What is Gap? From the start of the first semester, I thought the program consisted of traveling all the time, putting myself in new situations, doing service projects and having school work here and there. I had no idea that the coursework would intertwine with our work within the community we were staying with at the time. My eyes have been open to so many different views and my ears have been told so many different stories. This made it is very hard to form a cohesive opinion and back one concrete side.

After a whole semester of evaluation, I have now realized what the program is all about. The Gap Experience is a travel expedition like no other. While everyone is at the same place at the same time experiencing the same thing, everyone is struggling with their own battles and comprehending what is going on in a different way with different emotions to consign with those feelings. Though there have been multiple students who have been a part of different Gap Experience cohorts, each experience has a story of their own and no two cohorts are the same. My Gap experience was my chance to travel and put myself in new situations. At first, it may have seemed scary, but later I realized that these uncomfortable moments were where the strongest style of learning took place. VOBS reminded me constantly about this idea the instructors always said, “get comfortable being uncomfortable!”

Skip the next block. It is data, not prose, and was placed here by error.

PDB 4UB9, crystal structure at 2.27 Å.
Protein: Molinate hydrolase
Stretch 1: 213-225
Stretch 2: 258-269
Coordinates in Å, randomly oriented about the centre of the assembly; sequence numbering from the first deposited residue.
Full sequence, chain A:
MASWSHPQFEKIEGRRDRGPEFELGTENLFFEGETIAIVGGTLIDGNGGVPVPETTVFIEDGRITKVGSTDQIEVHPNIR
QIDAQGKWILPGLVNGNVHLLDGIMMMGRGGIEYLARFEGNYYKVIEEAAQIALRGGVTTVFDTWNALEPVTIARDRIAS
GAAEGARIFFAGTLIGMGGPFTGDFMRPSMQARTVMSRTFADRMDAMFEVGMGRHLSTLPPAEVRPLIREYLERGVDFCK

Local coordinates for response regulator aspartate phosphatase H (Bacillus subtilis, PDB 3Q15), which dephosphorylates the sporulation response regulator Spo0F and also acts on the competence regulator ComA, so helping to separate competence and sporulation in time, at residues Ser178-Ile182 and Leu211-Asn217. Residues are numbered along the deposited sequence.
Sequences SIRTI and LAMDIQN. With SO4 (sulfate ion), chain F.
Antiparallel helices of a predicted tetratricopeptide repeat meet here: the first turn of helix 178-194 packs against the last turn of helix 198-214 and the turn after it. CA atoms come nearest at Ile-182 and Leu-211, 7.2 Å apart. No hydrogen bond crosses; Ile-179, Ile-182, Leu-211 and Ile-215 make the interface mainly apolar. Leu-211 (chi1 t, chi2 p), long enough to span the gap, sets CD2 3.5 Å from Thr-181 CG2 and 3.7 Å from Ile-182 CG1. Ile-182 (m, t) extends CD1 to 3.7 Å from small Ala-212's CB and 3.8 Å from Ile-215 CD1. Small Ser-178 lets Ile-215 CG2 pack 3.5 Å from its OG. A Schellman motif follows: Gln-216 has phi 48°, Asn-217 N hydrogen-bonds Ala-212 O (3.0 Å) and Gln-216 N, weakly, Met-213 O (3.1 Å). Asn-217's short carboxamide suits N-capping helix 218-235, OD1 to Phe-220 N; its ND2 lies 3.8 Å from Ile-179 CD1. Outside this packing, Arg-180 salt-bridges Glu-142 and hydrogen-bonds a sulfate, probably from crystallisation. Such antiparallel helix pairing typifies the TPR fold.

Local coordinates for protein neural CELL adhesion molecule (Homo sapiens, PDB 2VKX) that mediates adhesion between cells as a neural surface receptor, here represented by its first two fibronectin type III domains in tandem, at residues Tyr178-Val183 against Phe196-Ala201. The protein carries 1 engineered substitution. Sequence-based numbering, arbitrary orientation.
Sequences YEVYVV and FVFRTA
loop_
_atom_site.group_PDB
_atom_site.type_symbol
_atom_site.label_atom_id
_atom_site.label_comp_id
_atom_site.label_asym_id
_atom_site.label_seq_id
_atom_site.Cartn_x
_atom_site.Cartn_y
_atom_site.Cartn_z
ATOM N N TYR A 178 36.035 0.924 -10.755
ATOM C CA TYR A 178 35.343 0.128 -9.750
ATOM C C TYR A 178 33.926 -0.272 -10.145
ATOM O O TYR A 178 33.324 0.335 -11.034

When I was first asked “what did you want to get out of the Gap Experience” my answer was short, sweet and to the point; hands-on learning like never before, challenging myself and pushing myself even after failure, learning from it. After taking a second look at the question during one of our VOBS classes I came up with some more things to add. I hoped to come out of it with a strong group of friends who act like a family. I hoped I would dive deep into other cultures and really learn why they do what they do. I hoped to do this while still receiving a strong education, going deep into my studies through real-world experiences, which is how I learn best. Lastly, I hoped I would push my limits and come out stronger than ever before; physically, emotionally, and mentally.

Before Gap, I did not take much time to think about who I am as a person and what stance I take on different topics besides the fact that I am Catholic. I came into Gap knowing I was a thrill seeker, always looking for the next adrenaline rush from roller coasters, dirt bikes, rocking climbing, motorcycles, and so much more. As someone who loves to travel, I wanted to see the world from different points of view, so I thought this program would be perfect for me. Plus being a Girl Scout from preschool to senior year, I also thought the boundary waters would be the ultimate “camping trip” I had been searching for. Little did I know I would discover so much about myself that I had never even thought of before.